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   Table of Contents      
ORIGINAL ARTICLE
Year : 1988  |  Volume : 36  |  Issue : 3  |  Page : 135-139

Clinico-histopathological study of the eye in leprosy


Lecturer in Ophthalmology. Medical College, Meerut, India

Correspondence Address:
Sandeep Mithal
Lecturer in Ophthalmology. Medical College, Meerut
India
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Source of Support: None, Conflict of Interest: None


PMID: 3255704

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  Abstract 

Involvement of the eyes is one of the most serious complication that may occur in leprosy, and if neglected or left untreated may eventually give rise to blindness. 200 patients of leprosy were studied with the aim to know the extent of ocular involvement of the eye. Along with this conjunctival smear and biopsy were taken for histological and bacteriological examination. These findings were compared with the findings of smear and biopsy of skin taken for histological and bacteriological examination.


How to cite this article:
Mithal S, Pratap V K, Gupta A, Rajiv. Clinico-histopathological study of the eye in leprosy. Indian J Ophthalmol 1988;36:135-9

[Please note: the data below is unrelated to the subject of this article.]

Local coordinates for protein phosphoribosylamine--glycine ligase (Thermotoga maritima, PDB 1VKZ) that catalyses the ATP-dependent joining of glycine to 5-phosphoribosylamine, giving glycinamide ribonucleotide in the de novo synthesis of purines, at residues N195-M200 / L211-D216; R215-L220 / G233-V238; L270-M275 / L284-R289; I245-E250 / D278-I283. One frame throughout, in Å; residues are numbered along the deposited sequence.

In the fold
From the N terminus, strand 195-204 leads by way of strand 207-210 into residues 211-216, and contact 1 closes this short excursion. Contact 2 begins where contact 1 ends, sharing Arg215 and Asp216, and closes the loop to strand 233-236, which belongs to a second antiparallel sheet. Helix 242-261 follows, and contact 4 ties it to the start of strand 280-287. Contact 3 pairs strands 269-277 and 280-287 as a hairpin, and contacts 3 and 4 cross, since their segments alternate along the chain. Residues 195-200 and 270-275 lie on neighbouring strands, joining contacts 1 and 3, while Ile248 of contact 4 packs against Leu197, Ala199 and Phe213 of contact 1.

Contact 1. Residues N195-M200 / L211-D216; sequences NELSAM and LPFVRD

How to cite this URL:
Mithal S, Pratap V K, Gupta A, Rajiv. Clinico-histopathological study of the eye in leprosy. Indian J Ophthalmol [serial online] 1988 [cited 2020 Apr 1];36:135-9. Available from: http://www.ijo.in/text.asp?1988/36/3/135/26128



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  Introduction Top

"Blindness in the individual who has normal skin sensitivity is enough of a handicap but in one who has lost that faculty it is disatrous. Few have the resources, material, mental or spiritual to 'live with it". Estimation of leprosy sufferers in the world have always been difficult. A recent WHO report suggests that the number of leprosy sufferers is as high as 15 million in the world. In India it is about 3.2 million.